PC gaming has been around as long as cheap PCs but it really started to take off in the late 80s and early 90s with a string of arcade-like games from several companies, one of which was Apogee.
Through the 90s they created some of the most memorable early PC games and pushed 3D gaming both with ID Software on Wolfenstein and as 3D Realms, a label set up to focus on their own titles. Their push for shareware, a pre-internet distribution system where people were encouraged to swap discs of games and pay the developer when they enjoyed a title to receive the rest of the game in return, was revolutionary at the time.
This anthology may miss out on ID Software’s title, but the focus on the 3D Realms line-up, including early Apogee games, makes sense. The evolution of PC gaming is certainly well represented by the wealth of historical titles on offer here.
The games here are a real mix of styles. Certainly the most popular in the pre-3D era were the platform games and a certain Duke Nukem features in 2 of these. Unfortunately it seems that fan favourite Commander Keen couldn’t make the list, but there’s no shortage of platform jumping, laser shooting action here anyway. Other titles range from educational games to one of the best early pinball games to grace any system (I lost many hours to Balls of Steel on my trusty old 386) and they’re all worth playing to show just how proper PC gaming grew its roots.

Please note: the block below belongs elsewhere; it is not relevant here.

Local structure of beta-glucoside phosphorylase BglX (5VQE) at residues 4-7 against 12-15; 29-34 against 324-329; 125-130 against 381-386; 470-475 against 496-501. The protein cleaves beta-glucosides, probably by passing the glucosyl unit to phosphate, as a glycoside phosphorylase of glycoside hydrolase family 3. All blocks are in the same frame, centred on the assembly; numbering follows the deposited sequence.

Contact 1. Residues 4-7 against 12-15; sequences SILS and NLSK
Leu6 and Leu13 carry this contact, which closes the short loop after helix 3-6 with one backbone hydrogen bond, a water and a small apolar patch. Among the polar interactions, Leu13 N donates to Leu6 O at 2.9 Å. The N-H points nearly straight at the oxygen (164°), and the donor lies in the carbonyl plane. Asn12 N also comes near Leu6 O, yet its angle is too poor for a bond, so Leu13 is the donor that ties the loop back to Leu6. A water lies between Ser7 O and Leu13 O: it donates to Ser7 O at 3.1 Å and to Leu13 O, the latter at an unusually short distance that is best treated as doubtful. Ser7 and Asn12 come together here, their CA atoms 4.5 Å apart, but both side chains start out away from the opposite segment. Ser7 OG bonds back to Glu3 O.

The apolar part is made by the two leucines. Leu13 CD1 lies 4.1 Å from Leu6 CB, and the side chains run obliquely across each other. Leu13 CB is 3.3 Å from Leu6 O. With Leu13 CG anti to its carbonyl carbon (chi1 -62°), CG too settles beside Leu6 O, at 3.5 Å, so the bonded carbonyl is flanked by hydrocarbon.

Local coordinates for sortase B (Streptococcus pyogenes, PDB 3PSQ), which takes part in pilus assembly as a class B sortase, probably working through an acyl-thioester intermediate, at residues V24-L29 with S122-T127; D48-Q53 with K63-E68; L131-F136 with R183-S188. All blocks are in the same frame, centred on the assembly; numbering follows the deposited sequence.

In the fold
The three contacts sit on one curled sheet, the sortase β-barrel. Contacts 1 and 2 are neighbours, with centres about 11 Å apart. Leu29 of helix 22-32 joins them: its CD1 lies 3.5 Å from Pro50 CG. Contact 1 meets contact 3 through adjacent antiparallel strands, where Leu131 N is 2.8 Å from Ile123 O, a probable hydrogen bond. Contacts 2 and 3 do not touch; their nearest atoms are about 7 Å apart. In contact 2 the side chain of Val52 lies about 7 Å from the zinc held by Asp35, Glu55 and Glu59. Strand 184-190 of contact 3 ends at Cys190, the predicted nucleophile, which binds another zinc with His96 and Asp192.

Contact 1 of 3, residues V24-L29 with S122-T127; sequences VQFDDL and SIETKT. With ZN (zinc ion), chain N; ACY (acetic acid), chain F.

With older Dos based games you’d expect a few hiccups and, yes, there are a few games that need some time and effort to get working in Dosbox, the Dos emulator for modern Windows machines. Even so, this fiddling feels more like part of the nostalgia as games often needed a little coaxing back then to run on the huge range of hardware. Strangely, it was often the sound cards, rather than graphics, that created the most issues.
The 3D titles, particularly Duke and Shadow Warrior, both of which have seen recent modern versions, are still a real blast in their original format and, if anything, are a love letter to PC gaming’s past. Wacky Wheels really deserves a mention, too, as being one of the first PC kart racers and a not-too-subtle answer to Mario Kart. It’s another game I played many times on release.
There are 32 games in all, here, not doctored in any way bar the emulation from Dosbox and those who used to dabble in shareware back in the 90s will certainly have a lot of run reliving those days. Anyone who came in to PC gaming a little later might wonder what all the fuss was about, but this anthology still acts as a wonderfully playable museum to the rise of PC gaming and as gamers we haven’t really looked back since.
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